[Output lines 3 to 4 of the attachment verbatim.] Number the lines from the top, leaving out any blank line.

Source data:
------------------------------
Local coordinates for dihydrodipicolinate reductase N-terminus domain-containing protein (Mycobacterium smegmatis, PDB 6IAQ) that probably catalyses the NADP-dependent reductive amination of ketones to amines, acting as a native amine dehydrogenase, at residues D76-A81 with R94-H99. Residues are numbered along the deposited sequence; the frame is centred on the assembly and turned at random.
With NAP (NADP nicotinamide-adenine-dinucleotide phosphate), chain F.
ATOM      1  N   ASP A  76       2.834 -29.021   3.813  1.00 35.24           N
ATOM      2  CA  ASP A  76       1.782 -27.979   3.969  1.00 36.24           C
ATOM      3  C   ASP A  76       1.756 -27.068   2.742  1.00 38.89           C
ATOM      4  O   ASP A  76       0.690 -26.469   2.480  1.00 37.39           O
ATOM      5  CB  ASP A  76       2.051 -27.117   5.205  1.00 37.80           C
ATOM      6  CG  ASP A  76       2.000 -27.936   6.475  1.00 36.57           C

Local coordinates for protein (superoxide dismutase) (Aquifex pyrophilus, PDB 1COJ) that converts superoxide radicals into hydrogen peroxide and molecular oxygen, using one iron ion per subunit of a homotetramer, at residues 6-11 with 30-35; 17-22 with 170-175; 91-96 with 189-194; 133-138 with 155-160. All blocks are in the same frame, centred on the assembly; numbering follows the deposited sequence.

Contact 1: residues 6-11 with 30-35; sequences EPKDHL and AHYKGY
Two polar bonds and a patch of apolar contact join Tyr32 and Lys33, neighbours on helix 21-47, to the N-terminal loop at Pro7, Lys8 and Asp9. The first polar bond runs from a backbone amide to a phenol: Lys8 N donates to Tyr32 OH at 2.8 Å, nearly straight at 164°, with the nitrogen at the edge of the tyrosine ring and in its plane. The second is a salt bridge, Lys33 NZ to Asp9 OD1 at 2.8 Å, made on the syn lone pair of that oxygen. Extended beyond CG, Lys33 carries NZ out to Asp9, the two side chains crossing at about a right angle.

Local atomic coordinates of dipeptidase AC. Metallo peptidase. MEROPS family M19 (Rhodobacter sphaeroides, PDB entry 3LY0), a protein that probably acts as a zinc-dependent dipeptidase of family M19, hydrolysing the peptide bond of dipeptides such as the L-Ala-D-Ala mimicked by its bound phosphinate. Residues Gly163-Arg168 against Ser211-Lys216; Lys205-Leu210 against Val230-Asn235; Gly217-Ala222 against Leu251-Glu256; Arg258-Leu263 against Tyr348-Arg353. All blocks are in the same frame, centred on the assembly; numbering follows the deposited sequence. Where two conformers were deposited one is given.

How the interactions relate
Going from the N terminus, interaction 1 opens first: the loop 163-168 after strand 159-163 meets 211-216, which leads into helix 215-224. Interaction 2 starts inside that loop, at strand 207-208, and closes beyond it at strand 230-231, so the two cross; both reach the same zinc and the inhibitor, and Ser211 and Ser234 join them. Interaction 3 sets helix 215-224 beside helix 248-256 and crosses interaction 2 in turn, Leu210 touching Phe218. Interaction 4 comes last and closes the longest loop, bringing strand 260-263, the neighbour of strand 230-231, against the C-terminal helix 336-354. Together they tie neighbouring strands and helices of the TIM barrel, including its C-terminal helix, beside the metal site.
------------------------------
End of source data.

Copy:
ATOM      1  N   ASP A  76       2.834 -29.021   3.813  1.00 35.24           N
ATOM      2  CA  ASP A  76       1.782 -27.979   3.969  1.00 36.24           C